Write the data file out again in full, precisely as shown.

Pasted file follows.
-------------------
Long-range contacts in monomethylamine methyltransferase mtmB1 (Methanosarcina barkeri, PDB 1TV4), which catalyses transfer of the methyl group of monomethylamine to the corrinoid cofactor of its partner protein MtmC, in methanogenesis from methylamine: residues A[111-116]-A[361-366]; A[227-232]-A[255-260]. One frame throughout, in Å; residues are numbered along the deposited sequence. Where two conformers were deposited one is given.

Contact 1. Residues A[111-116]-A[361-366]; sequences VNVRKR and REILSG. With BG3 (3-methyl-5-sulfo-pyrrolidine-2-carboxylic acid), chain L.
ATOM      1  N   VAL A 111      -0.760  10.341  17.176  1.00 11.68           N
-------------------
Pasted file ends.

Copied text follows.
Long-range contacts in monomethylamine methyltransferase mtmB1 (Methanosarcina barkeri, PDB 1TV4), which catalyses transfer of the methyl group of monomethylamine to the corrinoid cofactor of its partner protein MtmC, in methanogenesis from methylamine: residues A[111-116]-A[361-366]; A[227-232]-A[255-260]. One frame throughout, in Å; residues are numbered along the deposited sequence. Where two conformers were deposited one is given.

Contact 1. Residues A[111-116]-A[361-366]; sequences VNVRKR and REILSG. With BG3 (3-methyl-5-sulfo-pyrrolidine-2-carboxylic acid), chain L.
ATOM      1  N   VAL A 111      -0.760  10.341  17.176  1.00 11.68           N